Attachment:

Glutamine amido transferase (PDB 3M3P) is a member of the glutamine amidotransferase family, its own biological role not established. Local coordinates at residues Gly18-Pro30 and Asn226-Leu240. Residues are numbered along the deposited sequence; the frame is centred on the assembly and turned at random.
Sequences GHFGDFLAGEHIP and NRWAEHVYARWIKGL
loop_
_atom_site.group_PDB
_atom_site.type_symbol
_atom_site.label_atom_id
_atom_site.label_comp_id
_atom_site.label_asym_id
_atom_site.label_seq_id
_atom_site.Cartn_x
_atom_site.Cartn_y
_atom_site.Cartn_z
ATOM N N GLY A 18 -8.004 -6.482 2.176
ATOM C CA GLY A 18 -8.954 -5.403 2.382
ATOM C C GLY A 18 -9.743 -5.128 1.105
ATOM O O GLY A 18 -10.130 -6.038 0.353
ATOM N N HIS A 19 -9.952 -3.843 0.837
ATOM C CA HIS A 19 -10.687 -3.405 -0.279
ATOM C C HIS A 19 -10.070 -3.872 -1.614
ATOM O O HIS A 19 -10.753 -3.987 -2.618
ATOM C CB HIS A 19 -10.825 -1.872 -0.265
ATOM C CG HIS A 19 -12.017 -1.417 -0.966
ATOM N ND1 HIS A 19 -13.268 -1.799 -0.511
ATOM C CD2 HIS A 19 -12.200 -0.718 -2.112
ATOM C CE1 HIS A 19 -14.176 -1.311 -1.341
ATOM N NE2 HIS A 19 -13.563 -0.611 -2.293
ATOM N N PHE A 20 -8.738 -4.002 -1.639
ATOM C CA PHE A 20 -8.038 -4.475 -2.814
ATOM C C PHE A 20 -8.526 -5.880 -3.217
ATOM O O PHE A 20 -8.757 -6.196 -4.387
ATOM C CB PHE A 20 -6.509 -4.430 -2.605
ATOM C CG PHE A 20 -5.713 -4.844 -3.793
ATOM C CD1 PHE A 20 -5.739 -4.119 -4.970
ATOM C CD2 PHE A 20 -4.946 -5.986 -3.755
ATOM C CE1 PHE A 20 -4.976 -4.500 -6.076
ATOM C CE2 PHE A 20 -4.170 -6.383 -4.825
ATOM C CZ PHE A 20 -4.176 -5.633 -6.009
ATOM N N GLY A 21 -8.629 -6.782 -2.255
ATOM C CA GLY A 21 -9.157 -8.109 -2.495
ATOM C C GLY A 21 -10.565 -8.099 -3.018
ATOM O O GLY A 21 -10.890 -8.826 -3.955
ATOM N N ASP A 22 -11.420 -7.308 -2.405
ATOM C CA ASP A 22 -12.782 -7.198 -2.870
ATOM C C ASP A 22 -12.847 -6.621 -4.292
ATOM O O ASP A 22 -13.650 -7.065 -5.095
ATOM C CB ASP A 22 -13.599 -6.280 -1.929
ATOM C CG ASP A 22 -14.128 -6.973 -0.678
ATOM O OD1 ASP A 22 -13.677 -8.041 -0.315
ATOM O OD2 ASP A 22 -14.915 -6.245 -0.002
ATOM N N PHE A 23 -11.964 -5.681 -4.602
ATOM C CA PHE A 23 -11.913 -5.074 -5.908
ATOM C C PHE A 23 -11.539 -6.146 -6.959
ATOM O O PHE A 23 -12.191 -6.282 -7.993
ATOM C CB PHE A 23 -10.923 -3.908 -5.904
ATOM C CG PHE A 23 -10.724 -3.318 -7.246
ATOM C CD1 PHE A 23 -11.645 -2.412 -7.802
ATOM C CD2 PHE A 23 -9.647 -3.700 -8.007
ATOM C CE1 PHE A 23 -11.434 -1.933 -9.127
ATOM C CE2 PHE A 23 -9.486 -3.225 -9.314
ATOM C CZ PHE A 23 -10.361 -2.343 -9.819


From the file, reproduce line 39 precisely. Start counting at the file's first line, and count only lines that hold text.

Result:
ATOM C CA GLY A 21 -9.157 -8.109 -2.495